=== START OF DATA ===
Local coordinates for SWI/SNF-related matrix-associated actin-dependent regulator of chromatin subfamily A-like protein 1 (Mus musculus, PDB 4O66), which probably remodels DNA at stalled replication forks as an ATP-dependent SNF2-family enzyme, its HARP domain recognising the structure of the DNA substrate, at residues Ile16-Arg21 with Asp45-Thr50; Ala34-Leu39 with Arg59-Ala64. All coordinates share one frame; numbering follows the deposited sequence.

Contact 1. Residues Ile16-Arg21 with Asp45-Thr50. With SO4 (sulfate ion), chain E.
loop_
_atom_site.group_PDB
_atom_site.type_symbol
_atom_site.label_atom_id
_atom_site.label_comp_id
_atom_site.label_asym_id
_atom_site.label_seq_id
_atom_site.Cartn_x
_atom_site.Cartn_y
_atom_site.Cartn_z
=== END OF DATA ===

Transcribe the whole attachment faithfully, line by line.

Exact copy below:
Local coordinates for SWI/SNF-related matrix-associated actin-dependent regulator of chromatin subfamily A-like protein 1 (Mus musculus, PDB 4O66), which probably remodels DNA at stalled replication forks as an ATP-dependent SNF2-family enzyme, its HARP domain recognising the structure of the DNA substrate, at residues Ile16-Arg21 with Asp45-Thr50; Ala34-Leu39 with Arg59-Ala64. All coordinates share one frame; numbering follows the deposited sequence.

Contact 1. Residues Ile16-Arg21 with Asp45-Thr50. With SO4 (sulfate ion), chain E.
loop_
_atom_site.group_PDB
_atom_site.type_symbol
_atom_site.label_atom_id
_atom_site.label_comp_id
_atom_site.label_asym_id
_atom_site.label_seq_id
_atom_site.Cartn_x
_atom_site.Cartn_y
_atom_site.Cartn_z